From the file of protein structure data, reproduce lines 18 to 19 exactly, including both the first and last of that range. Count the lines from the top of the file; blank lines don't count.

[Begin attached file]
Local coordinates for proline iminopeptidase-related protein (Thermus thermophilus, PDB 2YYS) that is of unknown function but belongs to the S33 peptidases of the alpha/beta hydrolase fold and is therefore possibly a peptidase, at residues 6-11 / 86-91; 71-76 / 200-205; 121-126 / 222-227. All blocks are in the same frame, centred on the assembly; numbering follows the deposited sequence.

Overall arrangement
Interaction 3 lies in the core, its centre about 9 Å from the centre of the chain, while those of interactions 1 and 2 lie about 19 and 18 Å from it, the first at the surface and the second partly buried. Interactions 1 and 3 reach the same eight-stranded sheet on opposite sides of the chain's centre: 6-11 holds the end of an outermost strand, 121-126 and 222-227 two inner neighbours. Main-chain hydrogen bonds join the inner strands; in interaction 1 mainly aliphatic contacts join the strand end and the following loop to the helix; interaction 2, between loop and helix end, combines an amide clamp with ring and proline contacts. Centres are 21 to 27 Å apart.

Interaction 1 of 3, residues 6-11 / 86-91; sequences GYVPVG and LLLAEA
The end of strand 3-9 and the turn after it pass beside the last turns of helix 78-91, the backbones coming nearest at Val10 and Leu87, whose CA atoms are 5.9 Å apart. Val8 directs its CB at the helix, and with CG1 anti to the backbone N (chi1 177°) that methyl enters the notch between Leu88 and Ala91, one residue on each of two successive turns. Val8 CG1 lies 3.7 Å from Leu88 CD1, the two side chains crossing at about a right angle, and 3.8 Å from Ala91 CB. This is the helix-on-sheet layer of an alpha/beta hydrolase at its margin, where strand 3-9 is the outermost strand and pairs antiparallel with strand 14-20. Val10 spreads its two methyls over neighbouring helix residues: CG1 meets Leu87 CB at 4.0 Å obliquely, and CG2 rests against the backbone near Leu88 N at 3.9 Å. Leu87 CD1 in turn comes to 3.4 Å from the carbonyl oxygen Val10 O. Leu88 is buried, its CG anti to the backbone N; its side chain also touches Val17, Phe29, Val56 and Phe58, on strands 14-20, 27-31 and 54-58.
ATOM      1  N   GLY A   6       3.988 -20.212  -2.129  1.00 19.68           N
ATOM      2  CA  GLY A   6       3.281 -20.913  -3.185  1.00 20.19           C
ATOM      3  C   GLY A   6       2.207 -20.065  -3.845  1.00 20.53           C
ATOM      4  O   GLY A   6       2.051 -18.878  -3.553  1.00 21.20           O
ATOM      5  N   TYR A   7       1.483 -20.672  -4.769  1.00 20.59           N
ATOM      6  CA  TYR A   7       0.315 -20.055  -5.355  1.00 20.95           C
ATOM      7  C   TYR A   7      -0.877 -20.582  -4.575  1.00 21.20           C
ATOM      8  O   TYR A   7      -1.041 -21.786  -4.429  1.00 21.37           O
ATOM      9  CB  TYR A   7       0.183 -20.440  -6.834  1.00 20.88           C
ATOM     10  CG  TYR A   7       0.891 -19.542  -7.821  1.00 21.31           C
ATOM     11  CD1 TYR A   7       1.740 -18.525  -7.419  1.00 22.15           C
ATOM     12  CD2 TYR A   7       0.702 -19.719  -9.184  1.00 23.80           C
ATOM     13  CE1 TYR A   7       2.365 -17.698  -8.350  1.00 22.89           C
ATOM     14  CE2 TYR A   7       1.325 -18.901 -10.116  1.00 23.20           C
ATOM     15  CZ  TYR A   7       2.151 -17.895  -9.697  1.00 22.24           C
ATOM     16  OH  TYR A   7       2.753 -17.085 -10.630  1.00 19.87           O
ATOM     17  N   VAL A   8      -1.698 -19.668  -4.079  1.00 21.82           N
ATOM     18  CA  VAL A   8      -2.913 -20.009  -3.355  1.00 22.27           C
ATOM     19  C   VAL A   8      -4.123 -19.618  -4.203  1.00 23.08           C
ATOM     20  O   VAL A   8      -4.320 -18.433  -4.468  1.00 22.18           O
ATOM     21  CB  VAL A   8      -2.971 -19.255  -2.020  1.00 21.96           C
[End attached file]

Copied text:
ATOM     13  CE1 TYR A   7       2.365 -17.698  -8.350  1.00 22.89           C
ATOM     14  CE2 TYR A   7       1.325 -18.901 -10.116  1.00 23.20           C